process_map(patients) # draw the process map

The process map is a great way to see which activities each happy path has in common. In this article, we discovered a methodology for analyzing process data, consisting of three stages: extraction, processing and analysis. There are the specific elements of process data which are required for analysis.

Resource activity matrix
The nest step is to look at the activities. In the resource activity matrix we put different resources on one dimention and the activities on the other dimension.
In the following example, we will look at the employees working in a hospital which are treating patients with Sepsis, a life-threatening condition caused by an infection. Treating these patients is of the utmost importance. Let’s see how tasks are divided.

# Calculate frequency of resources
frequencies_of_resources <- resource_frequency(sepsis, level = "resource-activity")

# See the result as a plot
# plot(frequencies_of_resources)

In the plot above, we can see which resources executed which activities, and how often. Resources F,G,I,M and O have the same task; they are responsible for the activity Admission NC.
Momreover, the most common combination was Resource B performing the Leucocytes activity. Let’s see what this information tells us about the employees of the hospital.
Another thing that can be measured is their involvement.
Involvement refers to the number of cases a resource works on, irrespective of his/her total workload.

# Calculate resource involvement
involvement_of_resources <- resource_involvement(sepsis, level = "resource")

# Show the result in a plot

Control Flow
It refers to the different successiones of activities. Each case can be expressed as a sequence of activities. Each unique sequence is called a trace (or process variant). There are several ways to look at a trace in a process. On the one hand, we have metrics (enty and exit poin, lengh of cases, presence of activities, rework). On the other hand, we have various tools to look at control-flow patterns (process map, trace explorer, precedence matrix).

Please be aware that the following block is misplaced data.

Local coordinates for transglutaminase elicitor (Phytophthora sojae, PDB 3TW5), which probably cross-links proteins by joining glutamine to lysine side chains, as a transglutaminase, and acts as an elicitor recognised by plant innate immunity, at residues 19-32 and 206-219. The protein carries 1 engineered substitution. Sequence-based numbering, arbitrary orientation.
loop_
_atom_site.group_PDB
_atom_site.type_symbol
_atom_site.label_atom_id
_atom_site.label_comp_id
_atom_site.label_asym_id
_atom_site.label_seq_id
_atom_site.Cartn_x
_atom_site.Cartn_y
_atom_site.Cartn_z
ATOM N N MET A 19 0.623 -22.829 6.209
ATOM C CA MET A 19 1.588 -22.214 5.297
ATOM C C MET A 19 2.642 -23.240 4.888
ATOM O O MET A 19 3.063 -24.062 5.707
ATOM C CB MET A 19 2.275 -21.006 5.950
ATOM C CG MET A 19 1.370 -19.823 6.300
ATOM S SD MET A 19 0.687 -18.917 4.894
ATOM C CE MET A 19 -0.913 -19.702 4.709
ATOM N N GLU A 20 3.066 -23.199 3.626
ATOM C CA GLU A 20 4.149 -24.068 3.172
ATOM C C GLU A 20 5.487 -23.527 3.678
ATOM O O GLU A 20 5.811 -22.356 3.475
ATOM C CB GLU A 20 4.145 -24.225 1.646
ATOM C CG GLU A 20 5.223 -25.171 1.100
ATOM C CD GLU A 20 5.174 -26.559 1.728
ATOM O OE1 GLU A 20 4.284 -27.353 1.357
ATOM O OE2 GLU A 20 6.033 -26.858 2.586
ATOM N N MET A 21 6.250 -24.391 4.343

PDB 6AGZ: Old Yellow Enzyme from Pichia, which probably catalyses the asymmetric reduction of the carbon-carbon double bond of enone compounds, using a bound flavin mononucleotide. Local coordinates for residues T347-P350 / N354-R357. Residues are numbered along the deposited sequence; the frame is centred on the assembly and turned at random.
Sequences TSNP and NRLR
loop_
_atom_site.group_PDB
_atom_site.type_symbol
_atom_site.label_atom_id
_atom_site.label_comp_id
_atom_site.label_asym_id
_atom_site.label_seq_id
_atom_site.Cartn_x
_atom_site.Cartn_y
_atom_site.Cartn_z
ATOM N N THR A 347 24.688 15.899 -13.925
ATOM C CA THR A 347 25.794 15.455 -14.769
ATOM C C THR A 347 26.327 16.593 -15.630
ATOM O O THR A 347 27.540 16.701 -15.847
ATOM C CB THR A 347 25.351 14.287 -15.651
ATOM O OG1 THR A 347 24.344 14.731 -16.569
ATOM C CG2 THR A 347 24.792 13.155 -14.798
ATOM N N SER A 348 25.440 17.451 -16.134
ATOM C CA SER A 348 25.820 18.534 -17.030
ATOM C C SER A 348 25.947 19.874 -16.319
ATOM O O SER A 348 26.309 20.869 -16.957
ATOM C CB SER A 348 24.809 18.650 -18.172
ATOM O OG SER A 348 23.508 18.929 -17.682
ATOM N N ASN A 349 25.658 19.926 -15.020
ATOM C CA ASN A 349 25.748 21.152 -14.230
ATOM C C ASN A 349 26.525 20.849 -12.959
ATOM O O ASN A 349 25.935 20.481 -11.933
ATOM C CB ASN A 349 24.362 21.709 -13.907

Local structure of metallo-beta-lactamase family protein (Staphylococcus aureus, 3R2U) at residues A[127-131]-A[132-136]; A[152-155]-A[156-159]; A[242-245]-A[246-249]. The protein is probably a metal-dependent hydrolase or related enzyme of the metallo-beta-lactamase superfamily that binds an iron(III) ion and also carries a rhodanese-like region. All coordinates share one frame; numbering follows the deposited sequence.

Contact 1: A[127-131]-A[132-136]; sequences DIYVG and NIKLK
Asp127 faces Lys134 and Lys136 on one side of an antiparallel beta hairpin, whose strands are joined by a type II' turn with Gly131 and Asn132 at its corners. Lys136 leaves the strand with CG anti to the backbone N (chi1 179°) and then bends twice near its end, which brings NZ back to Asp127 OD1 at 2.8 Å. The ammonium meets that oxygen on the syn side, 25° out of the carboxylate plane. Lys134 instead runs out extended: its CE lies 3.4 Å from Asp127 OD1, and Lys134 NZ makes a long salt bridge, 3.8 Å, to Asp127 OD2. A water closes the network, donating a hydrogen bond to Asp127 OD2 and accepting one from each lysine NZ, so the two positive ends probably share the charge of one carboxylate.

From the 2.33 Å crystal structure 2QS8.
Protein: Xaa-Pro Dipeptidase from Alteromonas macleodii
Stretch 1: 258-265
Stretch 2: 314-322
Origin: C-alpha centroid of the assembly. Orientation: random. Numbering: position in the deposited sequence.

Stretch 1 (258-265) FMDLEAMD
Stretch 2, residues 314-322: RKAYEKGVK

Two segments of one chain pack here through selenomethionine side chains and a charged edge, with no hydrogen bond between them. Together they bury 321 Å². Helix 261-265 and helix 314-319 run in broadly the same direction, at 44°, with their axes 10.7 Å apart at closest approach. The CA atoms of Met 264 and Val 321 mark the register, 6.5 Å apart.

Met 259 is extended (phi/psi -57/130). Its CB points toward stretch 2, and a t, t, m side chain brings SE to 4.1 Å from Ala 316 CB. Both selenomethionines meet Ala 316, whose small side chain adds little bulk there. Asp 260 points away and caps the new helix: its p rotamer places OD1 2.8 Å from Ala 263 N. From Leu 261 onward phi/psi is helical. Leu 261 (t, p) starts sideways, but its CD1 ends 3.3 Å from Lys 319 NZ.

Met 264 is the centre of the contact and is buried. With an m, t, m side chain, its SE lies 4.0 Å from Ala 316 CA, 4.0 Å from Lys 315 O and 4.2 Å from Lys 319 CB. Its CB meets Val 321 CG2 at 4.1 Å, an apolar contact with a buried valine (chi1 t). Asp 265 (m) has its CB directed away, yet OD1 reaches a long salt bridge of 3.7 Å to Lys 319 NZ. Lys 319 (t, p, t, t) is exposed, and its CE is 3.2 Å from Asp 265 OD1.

When looking at the structure of a process, an interesting aspect to look at is rework. Rework happens when the same activity is repeated within a single case, which often points towards time and resources which are wasted, and typically a mistake which has to be rectified.
We can distinguish between two different types of rework: immediate rework, we are also known as self-loops of activities, and rework which surfaces later in the process, which we call repetitions.

# Number of repetitions per activity
n_reps_per_activity <- number_of_repetitions(sepsis, level = "activity") 

# See the result in a plot

The CRP activity was repeated more than any other activity type, followed by Leucocytes and Admission NC.

Performance Analysis
The performance process map is a special type of process map which does not show frequencies on the arcs and nodes, but duration, both of activities and the times between activities.
Another specific technique related to time is the Dotted Chart.
While the performance process map focusses n the duration of the activities, the dotted chart shows the ditribution of activities over time. The dotted chart is essentially a scaterplot of activity instances each occuring at a specific time (x-axis) and belong to a specific case (y-axis). Specific patterns can be observed.

The dotted chart above, shows the distribution of activities over time: it shows an activity that occurs in a specific time (x-axis), and belong to a specific case (y-axis). The dense sloped line of activities emerges because of the sorting, and shows that starting at 8am in the morning, there suddenly much more cases appearing compared to the night time. Furthermore, we see a set of vertical lines consisting of the same activity type, which is represented by the color of the points. This means that these activities always occur at regular intervals: 7am, 8am, 9am, 10am. After 10am, these lines fade away, although not comletely vanished.